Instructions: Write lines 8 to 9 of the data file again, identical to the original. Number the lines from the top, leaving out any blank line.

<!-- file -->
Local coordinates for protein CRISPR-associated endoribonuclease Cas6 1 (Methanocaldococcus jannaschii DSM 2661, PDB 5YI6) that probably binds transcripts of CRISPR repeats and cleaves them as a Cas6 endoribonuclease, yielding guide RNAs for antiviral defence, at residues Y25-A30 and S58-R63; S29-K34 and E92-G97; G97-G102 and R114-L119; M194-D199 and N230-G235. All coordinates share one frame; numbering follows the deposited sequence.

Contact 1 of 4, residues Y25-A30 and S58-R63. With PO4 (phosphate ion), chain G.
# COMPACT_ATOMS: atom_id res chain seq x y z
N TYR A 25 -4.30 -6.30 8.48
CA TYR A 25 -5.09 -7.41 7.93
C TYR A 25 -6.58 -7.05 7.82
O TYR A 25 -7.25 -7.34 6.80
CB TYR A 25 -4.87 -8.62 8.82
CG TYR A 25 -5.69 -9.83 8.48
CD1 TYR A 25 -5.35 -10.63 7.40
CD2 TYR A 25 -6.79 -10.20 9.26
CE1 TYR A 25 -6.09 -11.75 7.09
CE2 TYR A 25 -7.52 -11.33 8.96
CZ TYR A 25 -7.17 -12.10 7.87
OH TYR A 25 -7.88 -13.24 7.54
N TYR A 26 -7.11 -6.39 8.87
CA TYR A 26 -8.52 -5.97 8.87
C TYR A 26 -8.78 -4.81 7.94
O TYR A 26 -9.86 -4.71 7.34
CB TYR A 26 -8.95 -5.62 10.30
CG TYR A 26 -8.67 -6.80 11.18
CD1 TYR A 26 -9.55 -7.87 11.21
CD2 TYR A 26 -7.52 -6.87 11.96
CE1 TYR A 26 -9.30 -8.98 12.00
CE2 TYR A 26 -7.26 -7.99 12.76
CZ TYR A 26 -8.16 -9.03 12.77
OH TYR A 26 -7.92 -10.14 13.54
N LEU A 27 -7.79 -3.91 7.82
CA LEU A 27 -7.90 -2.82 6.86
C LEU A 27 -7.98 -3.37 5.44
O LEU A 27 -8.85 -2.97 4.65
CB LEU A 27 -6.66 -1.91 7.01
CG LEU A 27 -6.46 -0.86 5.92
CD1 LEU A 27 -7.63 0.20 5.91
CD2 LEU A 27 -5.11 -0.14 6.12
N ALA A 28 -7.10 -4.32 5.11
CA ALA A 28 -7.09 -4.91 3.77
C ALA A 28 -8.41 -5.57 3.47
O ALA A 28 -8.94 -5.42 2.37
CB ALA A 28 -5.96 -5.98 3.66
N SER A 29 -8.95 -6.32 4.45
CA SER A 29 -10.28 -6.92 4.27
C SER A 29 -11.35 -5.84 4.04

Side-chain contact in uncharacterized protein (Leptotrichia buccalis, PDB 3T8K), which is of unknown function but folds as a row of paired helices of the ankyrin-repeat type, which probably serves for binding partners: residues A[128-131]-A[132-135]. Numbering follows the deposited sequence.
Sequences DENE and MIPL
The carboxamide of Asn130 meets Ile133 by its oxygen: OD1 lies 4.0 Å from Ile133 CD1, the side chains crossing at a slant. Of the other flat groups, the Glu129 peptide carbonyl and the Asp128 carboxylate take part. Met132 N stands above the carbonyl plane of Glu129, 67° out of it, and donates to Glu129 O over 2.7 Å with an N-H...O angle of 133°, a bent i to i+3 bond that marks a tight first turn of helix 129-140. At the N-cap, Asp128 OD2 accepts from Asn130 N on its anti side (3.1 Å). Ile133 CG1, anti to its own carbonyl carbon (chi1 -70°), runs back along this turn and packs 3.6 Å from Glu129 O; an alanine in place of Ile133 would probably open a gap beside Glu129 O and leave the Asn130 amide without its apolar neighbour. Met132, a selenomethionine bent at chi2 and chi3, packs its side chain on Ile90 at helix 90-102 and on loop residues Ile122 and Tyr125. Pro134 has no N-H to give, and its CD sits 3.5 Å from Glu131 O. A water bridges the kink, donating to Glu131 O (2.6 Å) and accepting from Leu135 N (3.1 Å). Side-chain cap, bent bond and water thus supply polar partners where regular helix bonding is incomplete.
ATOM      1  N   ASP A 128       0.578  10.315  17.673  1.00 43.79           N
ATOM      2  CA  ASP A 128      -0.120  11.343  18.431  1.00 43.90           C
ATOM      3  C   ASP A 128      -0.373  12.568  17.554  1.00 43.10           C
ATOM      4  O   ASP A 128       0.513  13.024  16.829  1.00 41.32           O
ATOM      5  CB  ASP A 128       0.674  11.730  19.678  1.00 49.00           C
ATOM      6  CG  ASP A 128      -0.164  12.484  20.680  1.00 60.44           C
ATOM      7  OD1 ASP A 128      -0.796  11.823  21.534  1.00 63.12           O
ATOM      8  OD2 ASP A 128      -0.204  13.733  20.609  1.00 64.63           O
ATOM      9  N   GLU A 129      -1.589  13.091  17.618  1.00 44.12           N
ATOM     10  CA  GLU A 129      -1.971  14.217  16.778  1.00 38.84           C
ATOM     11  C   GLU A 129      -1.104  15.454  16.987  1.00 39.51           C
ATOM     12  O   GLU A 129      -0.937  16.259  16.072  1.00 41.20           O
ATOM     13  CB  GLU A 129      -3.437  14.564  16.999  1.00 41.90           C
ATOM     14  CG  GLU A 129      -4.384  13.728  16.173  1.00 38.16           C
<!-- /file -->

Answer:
CB TYR A 25 -4.87 -8.62 8.82
CG TYR A 25 -5.69 -9.83 8.48